Large crowd gathered in meeting place.

Why Plan?

Planning provides a blueprint for the collaborative work by engaging partners from different sectors in developing a shared vision, mission, and objectives to address priority goals.


Key Questions to Consider

  • What is the shared vision and mission, and what will it take to get there?
  • How much, of what, do we hope to accomplish, and by when?
  • What are the roles and responsibilities of partners from different sectors, and how will intersectoral action be coordinated?
  • How will we address factors that contribute to the problem or goal, and how can we reach those most affected?
  • What particular strategies (e.g., programs, policies) will we use to achieve success?
  • How will we adapt promising approaches to fit our context?
  • Who—in which sectors—are best positioned to implement the strategies to achieve results and to reach those most affected?


Some Recommended Actions

  1. __ State the mission (the what and why) for your project.
  2. __ State the measurable objectives (how much of what you hope to accomplish by when).
  1. __ Clarify the roles and responsibilities of partners from different sectors, and structures used to coordinate intersectoral action.
  1. __ Target strategies to particular groups and relevant factors, including to:
    • Reach and engage particular groups and places experiencing health inequities (i.e., related to race/ethnicity, income/poverty, gender, and/or where people live)
    • Address relevant factors and determinants affecting the problem/goal, including:
      • Personal factors [These may include: knowledge, beliefs, skills, education and training, education and training, experience, cultural norms and practices, social status, cognitive or physical abilities, gender, age, genetic predisposition]
      • Environmental factors [These may include: social support, available resources and services, barriers (including financial, physical, and communication), social approval, incentives and disincentives, time costs and delays, policies, environmental hazards, living conditions, poverty, and disparity in status]
      • Social determinants that produce inequities [These may include: a) Differential exposures and opportunities for particular groups (e.g., stress, support networks); a) Differential vulnerabilities and capabilities (e.g., education); and c) Differential consequences (e.g., access to quality services, discrimination)]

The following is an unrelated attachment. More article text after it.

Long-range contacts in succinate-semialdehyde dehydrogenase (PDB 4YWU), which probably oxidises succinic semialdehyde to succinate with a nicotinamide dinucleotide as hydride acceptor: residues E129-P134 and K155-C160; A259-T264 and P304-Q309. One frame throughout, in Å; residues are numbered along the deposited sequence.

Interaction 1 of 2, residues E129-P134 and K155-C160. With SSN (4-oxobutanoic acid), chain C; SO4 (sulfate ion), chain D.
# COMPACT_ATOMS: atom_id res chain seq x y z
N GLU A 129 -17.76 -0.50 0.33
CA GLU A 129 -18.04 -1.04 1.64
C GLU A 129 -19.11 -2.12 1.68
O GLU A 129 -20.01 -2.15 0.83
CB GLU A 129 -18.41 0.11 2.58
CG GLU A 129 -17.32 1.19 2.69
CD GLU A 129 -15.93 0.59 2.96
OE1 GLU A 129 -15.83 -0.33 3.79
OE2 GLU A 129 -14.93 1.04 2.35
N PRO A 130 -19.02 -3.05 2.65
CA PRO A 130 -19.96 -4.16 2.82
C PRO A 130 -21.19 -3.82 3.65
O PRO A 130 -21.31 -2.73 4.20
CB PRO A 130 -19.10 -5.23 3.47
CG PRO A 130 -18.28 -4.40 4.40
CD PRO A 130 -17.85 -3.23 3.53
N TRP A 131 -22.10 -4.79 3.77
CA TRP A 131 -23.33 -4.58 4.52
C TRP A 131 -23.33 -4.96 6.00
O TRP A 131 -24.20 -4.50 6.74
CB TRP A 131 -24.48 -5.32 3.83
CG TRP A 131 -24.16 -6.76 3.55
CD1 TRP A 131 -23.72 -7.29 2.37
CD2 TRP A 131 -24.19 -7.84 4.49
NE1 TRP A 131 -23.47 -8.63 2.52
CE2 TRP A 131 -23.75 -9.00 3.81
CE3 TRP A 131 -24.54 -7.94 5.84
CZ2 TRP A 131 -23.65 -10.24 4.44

2. __ Identity potential strategies to be used in the initiative, including:
    • Evidence-based and practice-based approaches for this issue [See resources below]
    • Specific changes in communities and systems to be implemented (e.g., changing policies; strengthening services and supports; modifying access, barriers and opportunities)
  3. __ Identify those who can best implement strategies, and how they can be engaged in the effort, including:
    • Targets of change: those from groups most affected by health inequities (e.g., low-income families) and those whose actions are critical for success (e.g., community health workers)
    • Agents of change: those who may be in a position to change factors and determinants that affect the problem/goal, including those with power and influence (e.g., agency administrators, elected or appointed officials)
    • Sectors: those channels through which targets and agents of change can be reached and engaged (e.g., health, education, food, housing, transport)


Planning Examples


Resources to Help with Planning

Tools from the Community Tool Box

Toolkit: Developing Strategic and Action Plans

Chapter 8: Developing a Strategic Plan

Developing and Communicating a Vision

Tools from WHO and Other Sources

Global action plan for the prevention and control of NCDs 2013-2020

Communication for behavioural impact: field workbook

WHO’s Six-Year Strategic Plan to Minimise the Health Impact of Emergencies and Disasters

2015 WHO Strategic Response Plan: West Africa Ebola outbreak

Models and Tools for Health Workforce Planning and Projections